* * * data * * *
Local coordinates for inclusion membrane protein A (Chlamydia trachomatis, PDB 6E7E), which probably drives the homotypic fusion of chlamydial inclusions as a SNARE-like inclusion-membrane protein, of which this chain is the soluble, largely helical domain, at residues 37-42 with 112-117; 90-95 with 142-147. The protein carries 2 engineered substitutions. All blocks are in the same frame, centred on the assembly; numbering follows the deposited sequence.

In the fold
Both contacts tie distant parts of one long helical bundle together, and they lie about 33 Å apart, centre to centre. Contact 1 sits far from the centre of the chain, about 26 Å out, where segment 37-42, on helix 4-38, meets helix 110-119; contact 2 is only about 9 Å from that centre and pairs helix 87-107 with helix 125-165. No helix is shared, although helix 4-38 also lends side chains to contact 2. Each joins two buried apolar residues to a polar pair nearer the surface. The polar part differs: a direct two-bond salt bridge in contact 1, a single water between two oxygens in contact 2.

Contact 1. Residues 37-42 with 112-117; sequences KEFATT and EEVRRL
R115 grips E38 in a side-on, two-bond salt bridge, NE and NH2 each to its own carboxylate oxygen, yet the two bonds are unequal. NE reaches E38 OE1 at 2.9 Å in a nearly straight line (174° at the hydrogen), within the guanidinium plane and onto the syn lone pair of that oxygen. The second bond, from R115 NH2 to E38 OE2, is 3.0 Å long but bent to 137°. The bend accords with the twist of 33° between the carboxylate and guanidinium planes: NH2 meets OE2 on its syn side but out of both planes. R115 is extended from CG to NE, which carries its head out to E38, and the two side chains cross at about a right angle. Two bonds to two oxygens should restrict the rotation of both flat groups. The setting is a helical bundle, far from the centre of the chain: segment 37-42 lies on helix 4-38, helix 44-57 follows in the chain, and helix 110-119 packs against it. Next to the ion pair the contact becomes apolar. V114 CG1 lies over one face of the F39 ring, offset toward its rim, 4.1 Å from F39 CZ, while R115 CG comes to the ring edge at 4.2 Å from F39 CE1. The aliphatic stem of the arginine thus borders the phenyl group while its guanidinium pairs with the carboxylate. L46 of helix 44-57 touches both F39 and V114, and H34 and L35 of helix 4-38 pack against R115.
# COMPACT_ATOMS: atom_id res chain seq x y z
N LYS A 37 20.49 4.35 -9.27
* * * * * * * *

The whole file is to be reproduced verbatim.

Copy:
Local coordinates for inclusion membrane protein A (Chlamydia trachomatis, PDB 6E7E), which probably drives the homotypic fusion of chlamydial inclusions as a SNARE-like inclusion-membrane protein, of which this chain is the soluble, largely helical domain, at residues 37-42 with 112-117; 90-95 with 142-147. The protein carries 2 engineered substitutions. All blocks are in the same frame, centred on the assembly; numbering follows the deposited sequence.

In the fold
Both contacts tie distant parts of one long helical bundle together, and they lie about 33 Å apart, centre to centre. Contact 1 sits far from the centre of the chain, about 26 Å out, where segment 37-42, on helix 4-38, meets helix 110-119; contact 2 is only about 9 Å from that centre and pairs helix 87-107 with helix 125-165. No helix is shared, although helix 4-38 also lends side chains to contact 2. Each joins two buried apolar residues to a polar pair nearer the surface. The polar part differs: a direct two-bond salt bridge in contact 1, a single water between two oxygens in contact 2.

Contact 1. Residues 37-42 with 112-117; sequences KEFATT and EEVRRL
R115 grips E38 in a side-on, two-bond salt bridge, NE and NH2 each to its own carboxylate oxygen, yet the two bonds are unequal. NE reaches E38 OE1 at 2.9 Å in a nearly straight line (174° at the hydrogen), within the guanidinium plane and onto the syn lone pair of that oxygen. The second bond, from R115 NH2 to E38 OE2, is 3.0 Å long but bent to 137°. The bend accords with the twist of 33° between the carboxylate and guanidinium planes: NH2 meets OE2 on its syn side but out of both planes. R115 is extended from CG to NE, which carries its head out to E38, and the two side chains cross at about a right angle. Two bonds to two oxygens should restrict the rotation of both flat groups. The setting is a helical bundle, far from the centre of the chain: segment 37-42 lies on helix 4-38, helix 44-57 follows in the chain, and helix 110-119 packs against it. Next to the ion pair the contact becomes apolar. V114 CG1 lies over one face of the F39 ring, offset toward its rim, 4.1 Å from F39 CZ, while R115 CG comes to the ring edge at 4.2 Å from F39 CE1. The aliphatic stem of the arginine thus borders the phenyl group while its guanidinium pairs with the carboxylate. L46 of helix 44-57 touches both F39 and V114, and H34 and L35 of helix 4-38 pack against R115.
# COMPACT_ATOMS: atom_id res chain seq x y z
N LYS A 37 20.49 4.35 -9.27